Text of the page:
Do carpet beetles live anywhere else? 

Despite their name, carpet beetles are not only found in carpeted areas or rugs. In fact, you may discover you are sharing your home with these unwanted visitors even if none of your rooms are carpeted. Carpet beetle larvae feed on fabrics, including wool and cotton. Although they are more partial to natural fibers, carpet beetles can also consume polyester and nylon, so very few of your home fabrics or soft furnishings will be safe from these hungry critters.

From clothing and curtains to bedding and towels, carpet beetles can be found in almost every area of the home, which is why it’s important to know how to get rid of carpet beetles if they become your house guests. 

How to keep carpet beetles away

Once you have got rid of carpet beetles, there are a few steps you can take to ensure they are less likely to make a return appearance. Clean your home regularly, paying particular attention to carpets and soft furnishings. Daily vacuuming is the best way to prevent a resurgence of carpet beetles, but don’t miss the spots beneath or behind furniture, as these dark and overlooked areas are a favored habitat for carpet beetles.

To protect clothes and bedding from beetles, store items that you aren’t using regularly in plastic containers or storage bags. As well as keeping fabric safe from pests, this will help linen stay fresh and dust-free.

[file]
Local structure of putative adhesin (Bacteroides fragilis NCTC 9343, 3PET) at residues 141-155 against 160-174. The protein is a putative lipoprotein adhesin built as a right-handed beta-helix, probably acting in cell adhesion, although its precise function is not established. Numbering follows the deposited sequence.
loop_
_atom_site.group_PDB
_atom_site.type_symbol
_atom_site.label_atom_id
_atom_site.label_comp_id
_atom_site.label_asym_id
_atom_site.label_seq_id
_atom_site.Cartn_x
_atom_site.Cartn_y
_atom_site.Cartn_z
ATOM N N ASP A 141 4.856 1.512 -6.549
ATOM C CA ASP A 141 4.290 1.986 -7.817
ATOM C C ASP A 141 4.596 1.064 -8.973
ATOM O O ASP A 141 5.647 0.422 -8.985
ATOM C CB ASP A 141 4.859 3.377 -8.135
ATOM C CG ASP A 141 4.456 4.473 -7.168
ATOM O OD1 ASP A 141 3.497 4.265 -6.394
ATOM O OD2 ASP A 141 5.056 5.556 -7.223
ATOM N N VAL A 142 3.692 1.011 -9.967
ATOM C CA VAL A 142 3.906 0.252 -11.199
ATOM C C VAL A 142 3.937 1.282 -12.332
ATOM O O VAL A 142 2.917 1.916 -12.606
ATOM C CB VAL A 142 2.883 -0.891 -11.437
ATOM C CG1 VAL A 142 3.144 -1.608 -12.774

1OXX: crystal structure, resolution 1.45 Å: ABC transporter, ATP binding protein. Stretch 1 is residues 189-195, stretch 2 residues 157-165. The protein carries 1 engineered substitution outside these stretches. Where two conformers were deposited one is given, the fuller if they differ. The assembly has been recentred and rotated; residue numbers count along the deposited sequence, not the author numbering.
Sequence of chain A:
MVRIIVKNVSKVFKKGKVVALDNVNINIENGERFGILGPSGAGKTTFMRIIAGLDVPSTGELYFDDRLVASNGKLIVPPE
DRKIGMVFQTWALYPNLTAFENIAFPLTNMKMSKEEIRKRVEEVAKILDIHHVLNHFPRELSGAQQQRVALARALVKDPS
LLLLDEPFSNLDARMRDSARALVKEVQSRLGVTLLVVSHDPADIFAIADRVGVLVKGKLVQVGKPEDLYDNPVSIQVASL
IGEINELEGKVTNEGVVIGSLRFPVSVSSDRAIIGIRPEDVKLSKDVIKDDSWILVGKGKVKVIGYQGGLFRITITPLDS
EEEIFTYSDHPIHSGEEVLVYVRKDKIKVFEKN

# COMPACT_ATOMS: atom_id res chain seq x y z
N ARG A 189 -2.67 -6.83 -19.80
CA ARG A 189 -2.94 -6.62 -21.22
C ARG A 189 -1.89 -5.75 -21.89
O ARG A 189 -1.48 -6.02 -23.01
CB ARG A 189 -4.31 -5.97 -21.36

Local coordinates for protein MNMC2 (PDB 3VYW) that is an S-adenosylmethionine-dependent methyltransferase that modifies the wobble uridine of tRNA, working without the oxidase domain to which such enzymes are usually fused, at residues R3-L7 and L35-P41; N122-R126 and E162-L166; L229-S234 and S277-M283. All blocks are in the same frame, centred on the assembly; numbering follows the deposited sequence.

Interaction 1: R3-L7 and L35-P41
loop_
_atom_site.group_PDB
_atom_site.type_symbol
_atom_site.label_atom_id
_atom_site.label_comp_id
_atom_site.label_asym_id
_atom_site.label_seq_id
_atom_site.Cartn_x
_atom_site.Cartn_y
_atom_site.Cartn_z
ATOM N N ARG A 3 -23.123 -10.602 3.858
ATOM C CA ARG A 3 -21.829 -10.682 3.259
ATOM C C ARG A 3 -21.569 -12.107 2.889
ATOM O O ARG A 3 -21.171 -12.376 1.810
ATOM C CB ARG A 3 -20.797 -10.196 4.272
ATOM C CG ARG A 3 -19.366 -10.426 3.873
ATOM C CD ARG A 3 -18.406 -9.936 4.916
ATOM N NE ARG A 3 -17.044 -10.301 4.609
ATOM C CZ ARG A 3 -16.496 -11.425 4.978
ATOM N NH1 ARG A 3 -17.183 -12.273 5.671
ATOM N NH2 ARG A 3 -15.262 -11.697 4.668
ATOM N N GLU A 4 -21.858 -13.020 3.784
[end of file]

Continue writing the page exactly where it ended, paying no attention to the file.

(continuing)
Any fabrics that have been badly infested by carpet beetles should be disposed of to prevent the infestation from spreading. That might mean throwing away your best rug or most-loved sweater, but it’s a small price to pay to get rid of carpet beetles. 

Nicholas Martin, Founder, and Editor-in-Chief of Pest Control Hacks, recommends continuing to use apple cider vinegar once an infestation has been removed to prevent a recurrence. As he explains, “Carpet bugs hate the smell of apple cider vinegar, so you can add it to the water you use for cleaning and clean previously infested areas with a water and vinegar solution.”

Lastly, try to avoid filling your home with natural fibers, including wool or animal furs. Organic materials are particularly delicious to carpet beetles, so stick to synthetic fabrics if you want to limit the food options for any bugs.

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Hayley Francis

Hayley Francis is a freelance writer based in the UK with an interest in travel, culture, and the great outdoors. When not busy writing for a variety of clients, she can be found planning her next trip or hiking a new trail.